Israel's prime minister Yair Lapid vowed to begin production at a contested Mediterranean natural gasfield “as soon as it is possible”, threatening to raise tensions with Lebanon's Hezbollah militant group.
Mr Lapid's announcement on Monday evening came at a sensitive time amid long-running efforts by a US mediator to resolve a dispute over the countries' maritime border.
US officials have said they are making progress, but need more time to reach a solution.
Mr Lapid said it is “both possible and necessary” to reach an agreement with Lebanon, which he said would benefit both countries and “strengthen regional stability”.
But he said that production from the Karish gasfield was not connected to the negotiations and “will commence without delay, as soon as it is possible”.
Israel set up a gas rig at Karish in June, saying the field was part of its UN-recognised exclusive economic zone.
Lebanon insists Karish is in disputed waters.
In July, the Israeli military shot down three unarmed Hezbollah drones flying over the field.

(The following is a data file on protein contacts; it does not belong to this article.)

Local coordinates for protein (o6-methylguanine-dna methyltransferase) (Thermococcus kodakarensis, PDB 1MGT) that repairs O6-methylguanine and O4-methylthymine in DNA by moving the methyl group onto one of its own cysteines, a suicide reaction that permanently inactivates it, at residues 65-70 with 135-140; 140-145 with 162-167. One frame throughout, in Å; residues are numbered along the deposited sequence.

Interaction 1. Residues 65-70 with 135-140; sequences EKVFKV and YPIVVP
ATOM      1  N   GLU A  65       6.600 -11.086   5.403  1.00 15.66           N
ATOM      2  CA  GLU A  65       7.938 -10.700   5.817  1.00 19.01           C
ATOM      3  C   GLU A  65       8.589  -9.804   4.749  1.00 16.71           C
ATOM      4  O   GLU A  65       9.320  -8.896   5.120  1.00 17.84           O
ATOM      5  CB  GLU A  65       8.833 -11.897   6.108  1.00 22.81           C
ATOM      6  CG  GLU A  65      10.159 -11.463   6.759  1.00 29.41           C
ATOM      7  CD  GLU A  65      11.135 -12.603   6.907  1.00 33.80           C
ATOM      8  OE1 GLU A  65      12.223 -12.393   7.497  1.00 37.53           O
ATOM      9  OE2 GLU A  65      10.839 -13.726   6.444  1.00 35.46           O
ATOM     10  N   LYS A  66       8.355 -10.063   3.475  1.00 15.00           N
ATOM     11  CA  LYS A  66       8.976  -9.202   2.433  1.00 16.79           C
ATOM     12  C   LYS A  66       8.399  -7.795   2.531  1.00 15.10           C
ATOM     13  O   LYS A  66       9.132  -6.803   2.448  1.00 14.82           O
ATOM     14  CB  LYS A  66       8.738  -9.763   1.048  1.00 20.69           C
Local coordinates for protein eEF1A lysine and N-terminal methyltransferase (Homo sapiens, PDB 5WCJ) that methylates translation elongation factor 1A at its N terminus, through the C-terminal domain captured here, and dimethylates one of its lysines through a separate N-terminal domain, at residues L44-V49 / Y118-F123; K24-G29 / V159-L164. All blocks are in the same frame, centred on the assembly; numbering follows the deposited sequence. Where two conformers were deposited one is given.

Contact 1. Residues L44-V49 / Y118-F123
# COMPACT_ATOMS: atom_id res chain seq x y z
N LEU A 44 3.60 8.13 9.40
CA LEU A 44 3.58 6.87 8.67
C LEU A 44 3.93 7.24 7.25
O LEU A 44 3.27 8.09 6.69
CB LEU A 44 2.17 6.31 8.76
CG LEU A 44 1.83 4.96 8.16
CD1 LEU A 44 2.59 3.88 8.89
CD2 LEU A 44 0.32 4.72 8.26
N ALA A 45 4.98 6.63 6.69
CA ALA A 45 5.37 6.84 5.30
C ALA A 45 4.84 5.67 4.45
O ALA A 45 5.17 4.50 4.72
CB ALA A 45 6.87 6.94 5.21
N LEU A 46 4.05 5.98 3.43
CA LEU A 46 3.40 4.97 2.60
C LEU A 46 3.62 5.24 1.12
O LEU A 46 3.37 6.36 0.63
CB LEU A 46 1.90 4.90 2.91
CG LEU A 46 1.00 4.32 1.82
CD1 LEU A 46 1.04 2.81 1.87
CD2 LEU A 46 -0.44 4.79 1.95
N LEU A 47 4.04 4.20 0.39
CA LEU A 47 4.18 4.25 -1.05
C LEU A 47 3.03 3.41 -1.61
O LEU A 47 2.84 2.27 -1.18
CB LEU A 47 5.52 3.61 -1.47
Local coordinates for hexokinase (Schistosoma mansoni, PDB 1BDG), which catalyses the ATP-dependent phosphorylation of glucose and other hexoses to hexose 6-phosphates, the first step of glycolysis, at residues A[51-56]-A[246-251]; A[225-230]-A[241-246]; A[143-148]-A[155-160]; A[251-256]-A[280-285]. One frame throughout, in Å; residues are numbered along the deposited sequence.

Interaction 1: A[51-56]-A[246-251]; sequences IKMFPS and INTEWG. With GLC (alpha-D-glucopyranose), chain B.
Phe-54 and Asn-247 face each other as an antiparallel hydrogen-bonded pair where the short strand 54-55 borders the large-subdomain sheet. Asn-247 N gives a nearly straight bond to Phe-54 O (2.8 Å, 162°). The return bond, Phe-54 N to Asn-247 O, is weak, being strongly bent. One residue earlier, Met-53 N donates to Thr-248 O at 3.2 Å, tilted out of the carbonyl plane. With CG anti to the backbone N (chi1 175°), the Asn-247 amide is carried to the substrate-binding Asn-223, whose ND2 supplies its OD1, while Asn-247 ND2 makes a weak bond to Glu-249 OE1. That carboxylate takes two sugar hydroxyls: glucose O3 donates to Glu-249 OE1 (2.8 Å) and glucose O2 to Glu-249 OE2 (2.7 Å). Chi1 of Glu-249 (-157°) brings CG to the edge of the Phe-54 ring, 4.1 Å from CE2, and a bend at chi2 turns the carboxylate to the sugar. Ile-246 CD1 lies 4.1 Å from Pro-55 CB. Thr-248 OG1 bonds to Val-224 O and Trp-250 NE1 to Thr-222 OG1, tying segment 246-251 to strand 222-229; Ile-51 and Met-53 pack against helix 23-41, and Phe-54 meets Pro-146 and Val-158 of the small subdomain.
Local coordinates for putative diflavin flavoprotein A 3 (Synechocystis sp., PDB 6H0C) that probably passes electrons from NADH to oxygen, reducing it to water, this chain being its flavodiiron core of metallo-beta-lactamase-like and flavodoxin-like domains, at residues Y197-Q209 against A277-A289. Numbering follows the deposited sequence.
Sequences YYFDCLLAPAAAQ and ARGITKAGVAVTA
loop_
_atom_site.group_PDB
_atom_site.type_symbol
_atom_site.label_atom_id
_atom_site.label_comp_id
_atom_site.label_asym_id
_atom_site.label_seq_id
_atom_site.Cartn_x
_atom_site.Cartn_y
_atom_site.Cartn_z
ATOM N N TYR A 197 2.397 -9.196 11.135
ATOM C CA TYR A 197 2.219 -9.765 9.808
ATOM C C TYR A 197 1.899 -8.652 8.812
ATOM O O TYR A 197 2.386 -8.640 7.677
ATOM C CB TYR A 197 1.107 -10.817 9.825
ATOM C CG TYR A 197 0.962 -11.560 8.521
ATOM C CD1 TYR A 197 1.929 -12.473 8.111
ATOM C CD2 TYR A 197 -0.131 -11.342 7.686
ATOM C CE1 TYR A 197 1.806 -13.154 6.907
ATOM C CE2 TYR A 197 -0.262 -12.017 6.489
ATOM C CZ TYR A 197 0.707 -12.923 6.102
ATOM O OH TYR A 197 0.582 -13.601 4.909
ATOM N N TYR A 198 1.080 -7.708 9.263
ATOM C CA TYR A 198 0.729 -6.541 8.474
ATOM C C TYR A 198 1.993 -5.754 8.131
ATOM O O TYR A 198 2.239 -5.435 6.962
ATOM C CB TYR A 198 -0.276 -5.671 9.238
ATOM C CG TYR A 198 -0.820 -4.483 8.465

Hezbollah's leader issued a warning to Israel over the maritime dispute, saying that “any arm” that reaches to steal Lebanon's wealth “will be cut off”.
The heavily armed Hezbollah, which fought a month-long war against Israel in 2006, has repeatedly said in the past that it would use its weapons to protect Lebanon's economic rights.
Still, Hezbollah officials have said they would endorse a deal reached between Lebanon's government and Israel. Israel considers Hezbollah to be one of its greatest threats.
The two countries, which have been officially at war since Israel’s creation in 1948, both claim some 860 square kilometres of the Mediterranean Sea.
Lebanon hopes to unleash offshore oil and gas production as it grapples with the worst economic crisis in its modern history.